Pond Mountain and BRC were featured in the January 2012 issue of Our State magazine!
Pond Mountain: Soaring Legacies
Even when he heard Dale Shepherd wheezing over the phone, Mark Johnston wasn’t terribly concerned. Shepherd, an 82-year-old Christmas tree farmer, assured Johnston, his employee of more than 30 years, that he’d live to be 100. Given that Shepherd was still working like a man half his age and Johnston’s relatives have a habit of living until they’re 104, the claim didn’t seem outlandish.
So when Shepherd told Johnston — a wiry guy with a Wild Bill Hickok-style goatee — that he was calling from the hospital, Johnston nonchalantly asked, “Well, when you coming home?”
The line went quiet. “I’m never coming home,” Shepherd said.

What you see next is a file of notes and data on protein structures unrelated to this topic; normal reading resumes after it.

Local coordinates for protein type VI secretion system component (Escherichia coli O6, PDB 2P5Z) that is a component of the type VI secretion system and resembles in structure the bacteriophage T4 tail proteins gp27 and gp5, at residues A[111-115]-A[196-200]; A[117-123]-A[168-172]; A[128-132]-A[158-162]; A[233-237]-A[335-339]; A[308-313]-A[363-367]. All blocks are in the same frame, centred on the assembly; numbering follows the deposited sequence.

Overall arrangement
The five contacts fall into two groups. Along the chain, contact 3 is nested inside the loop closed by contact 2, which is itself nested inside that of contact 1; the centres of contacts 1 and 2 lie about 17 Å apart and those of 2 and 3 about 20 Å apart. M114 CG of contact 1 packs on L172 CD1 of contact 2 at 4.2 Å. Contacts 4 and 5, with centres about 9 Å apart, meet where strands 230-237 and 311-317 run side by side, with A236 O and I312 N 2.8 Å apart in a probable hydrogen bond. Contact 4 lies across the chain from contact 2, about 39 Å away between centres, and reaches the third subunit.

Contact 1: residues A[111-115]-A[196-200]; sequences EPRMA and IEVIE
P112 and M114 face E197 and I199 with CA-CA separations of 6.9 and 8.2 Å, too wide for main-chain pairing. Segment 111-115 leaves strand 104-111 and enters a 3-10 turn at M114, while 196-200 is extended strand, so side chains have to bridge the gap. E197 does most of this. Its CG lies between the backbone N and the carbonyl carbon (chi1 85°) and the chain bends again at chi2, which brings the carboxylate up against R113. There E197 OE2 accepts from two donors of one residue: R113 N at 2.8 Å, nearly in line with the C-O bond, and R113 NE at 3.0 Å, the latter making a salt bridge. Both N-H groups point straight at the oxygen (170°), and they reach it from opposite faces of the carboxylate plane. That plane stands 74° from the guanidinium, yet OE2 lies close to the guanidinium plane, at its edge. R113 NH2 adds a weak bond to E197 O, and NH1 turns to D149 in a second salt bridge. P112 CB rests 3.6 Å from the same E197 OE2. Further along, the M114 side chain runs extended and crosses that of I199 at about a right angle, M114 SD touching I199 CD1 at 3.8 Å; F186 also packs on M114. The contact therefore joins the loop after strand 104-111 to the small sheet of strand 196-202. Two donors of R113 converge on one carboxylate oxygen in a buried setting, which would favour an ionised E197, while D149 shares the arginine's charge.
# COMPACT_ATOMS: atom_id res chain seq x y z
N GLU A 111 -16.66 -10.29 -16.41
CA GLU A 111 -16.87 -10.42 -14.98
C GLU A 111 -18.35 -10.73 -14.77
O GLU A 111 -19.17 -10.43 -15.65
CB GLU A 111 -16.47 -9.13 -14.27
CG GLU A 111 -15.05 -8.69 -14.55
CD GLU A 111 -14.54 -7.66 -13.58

“Aw, come on now …” Johnston said, unwilling to believe that the man he considered a second father might be dying.
But Shepherd was serious. “I’m in bad shape,” he said, “but there’s something I’ve got to tell you.” And that’s when it happened. The landscape itself was set to shift.
Shepherd, a quirky, self-made millionaire who sometimes borrowed gas money from Johnston to fill the tank of his 21-year-old mess of a car, announced that he was leaving 1,800 acres — the whole of a mountain — to Johnston and another workman, Chris Shumate.
Shepherd’s other assets would take care of his family, but Pond Mountain, located in the Lansing area of Ashe County, had a different sort of value, one he didn’t quite know how to calculate. But he believed Johnston and Shumate would be good stewards. He’d witnessed the place become part of them, too.
Article by Leigh Ann Henion
Photography by Travis Dove